In my previous blog post I mentioned that I intend to begin a regimen of smaller, more frequent releases in my open source projects. Afterwards, I started thinking more about what this meant and how software release schedules work in general. This is the result.
Setting the stage
Three primary pressures affect software release schedules: speed, stability, and maintenance effort. All release regimens/schedules play these up to varying degrees, and like so much else in computing, they form a series of tradeoffs.
Speed is the desire for fixes and features to become available to the public as soon as possible.
- This pressure comes from all user types, especially those suffering from specific bugs or security issues, or who expend effort to mitigate features missing upstream.
- Technically, “development speed” includes the time & effort required to investigate, test & implement changes. In this case, let’s pretend changes roll in at a near-constant rate and that the question is just how often to release them.
- Taken to an extreme, this pressure would see every single discrete changeset released as its own version.
Stability is the desire to pick a released version/feature set and continue receiving bugfix-only releases for as long as possible, without having to upgrade.
- Not quite as many users clamor for this, though (to be opinionated) anybody with sense will at least consider it.
- In an ideal world, stability would have maintainers preserve a new release branch for every feature, backporting or forwardporting all bugfixes to every version affected.
Ease of maintenance
Ease of maintenance recognizes that (especially for open source) time is finite, and each active release branch adds overhead to the release process.
- It is possible to have ideal speed married to ideal stability (ignoring the communication problem posed by dozens of “active” branches) but it requires unrealistic effort on the part of the maintainers.
- Thus, every project implicitly or explicitly has a maintenance window (aka support window): a period of time, or a number of releases, within which bugfixes are guaranteed to be backported.
These pressures result in a few different release methodologies:
- Many projects emphasize ease of maintenance over stability, keeping a
single release line and never backporting anything.
- This allows for, but doesn’t require, a high speed.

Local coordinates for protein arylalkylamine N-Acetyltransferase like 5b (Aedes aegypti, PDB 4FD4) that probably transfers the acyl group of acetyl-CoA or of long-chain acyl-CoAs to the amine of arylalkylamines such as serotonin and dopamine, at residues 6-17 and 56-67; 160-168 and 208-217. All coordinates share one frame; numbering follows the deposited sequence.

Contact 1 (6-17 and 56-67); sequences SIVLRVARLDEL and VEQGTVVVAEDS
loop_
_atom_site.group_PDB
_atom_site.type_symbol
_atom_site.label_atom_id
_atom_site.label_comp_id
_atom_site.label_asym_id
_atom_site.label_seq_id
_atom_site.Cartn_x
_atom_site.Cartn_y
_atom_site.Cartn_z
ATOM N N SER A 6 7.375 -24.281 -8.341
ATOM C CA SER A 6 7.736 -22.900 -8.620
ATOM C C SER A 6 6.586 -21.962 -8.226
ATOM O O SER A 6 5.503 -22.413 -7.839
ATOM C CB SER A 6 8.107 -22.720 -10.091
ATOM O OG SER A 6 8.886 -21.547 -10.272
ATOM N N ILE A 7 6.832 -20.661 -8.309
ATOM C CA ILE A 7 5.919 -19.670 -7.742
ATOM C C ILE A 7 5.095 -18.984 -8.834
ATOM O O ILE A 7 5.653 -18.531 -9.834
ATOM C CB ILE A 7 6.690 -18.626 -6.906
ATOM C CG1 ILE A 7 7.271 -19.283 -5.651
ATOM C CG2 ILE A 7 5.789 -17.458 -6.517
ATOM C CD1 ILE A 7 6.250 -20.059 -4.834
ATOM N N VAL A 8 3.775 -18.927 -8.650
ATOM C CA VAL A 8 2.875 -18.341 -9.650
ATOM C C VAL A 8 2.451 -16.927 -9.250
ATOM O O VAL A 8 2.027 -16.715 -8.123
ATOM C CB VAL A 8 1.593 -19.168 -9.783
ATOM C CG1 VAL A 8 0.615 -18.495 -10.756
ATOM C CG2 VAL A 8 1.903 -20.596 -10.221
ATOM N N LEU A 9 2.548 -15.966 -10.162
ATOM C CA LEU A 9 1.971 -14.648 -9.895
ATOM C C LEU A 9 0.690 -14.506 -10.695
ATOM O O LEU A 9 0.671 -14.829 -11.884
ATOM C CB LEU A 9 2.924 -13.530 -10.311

- The maintenance window concept doesn’t apply here: it’s effectively zero length.
- Most other projects specify a maintenance window in number of releases
(e.g. “we support the most recent 2 release lines”), backporting fixes to
only those release branches.
- The amount of time a given release is supported is inversely proportional
to development speed.
- For example, with a 2-release window and an average of 1 feature release per week, a project would only have a 2-week support window. Not good for stability!
- However, a 2-release window and releases e.g. every month or two would be a much more reasonable support period.
- Maintenance effort is nonzero, but constant, scaling with the number of supported releases.
- The amount of time a given release is supported is inversely proportional to development speed.
- Much less common is a maintenance window specified in time (e.g. “we
guarantee bugfixes for 6 months after any feature release”).
- Under this scheme, ease of maintenance is inversely related to speed (more releases means more overlapping support periods), and the size of the maintenance window is constant.
How this applies to Fabric
Fabric has gone through a few of these schemes over its history:
- In 2008⁄2009 I supported as many release branches as possible. Every bugfix
was backported as far as made sense - older release lines did die but it took
- This prioritized stability over ease of maintenance.
- Releases were not frequent - speed was slow to moderate. Ease of maintenance worsened as time went on, but not rapidly.
- A couple years ago, I found myself avoiding/delaying releases because the
maintenance burden had become a pain: speed was being sacrificed for
- To combat this, I moved to a 3-release maintenance window (i.e. while, say, Fabric 1.4 was the stable release, 1.2 and 1.3 got backports.)
- Stability thus went down, but because releases were still infrequent (once every 1-3 months) it wasn’t a major regression.
- About a year ago, I cut down further, supporting only 1 old release line (for
a total of 2.) For example, right now 1.7 is the stable release, and I
backport to 1.6 only.
- This moved in the same direction as the previous change: making releases and maintenance easier at the cost of some stability.
- Release scheduling remained loose, a month or more between releases.
- As of late I’m trying to amp up the speed (of merge to release, if not actual development.) The release methodology itself is not changing for now - 2 releases will still be supported.
Where does this leave us? If I release all merged/triaged fixes weekly, Fabric’s support window will shrink dramatically unless I keep more branches open. As above, it’s not possible to be fast and stable and keep maintenance effort low.
However, much of this post assumes all releases are equal, or that bugfix and feature releases go out simultaneously (usually the case for Fabric.) This isn’t really required: I could e.g. release bugfixes weekly, but release new features every 2-4 weeks.
That mixed approach meets things halfway: actual bugfixes go out ASAP, but the support window remains a reasonable size. Being honest, even a 2-4 week schedule for feature releases would be a welcome change from my historical multiple-month wait time.
I’m taking steps to reassign time from my other responsibilities to open source work - so we’ll see whether this hybrid approach pans out soon.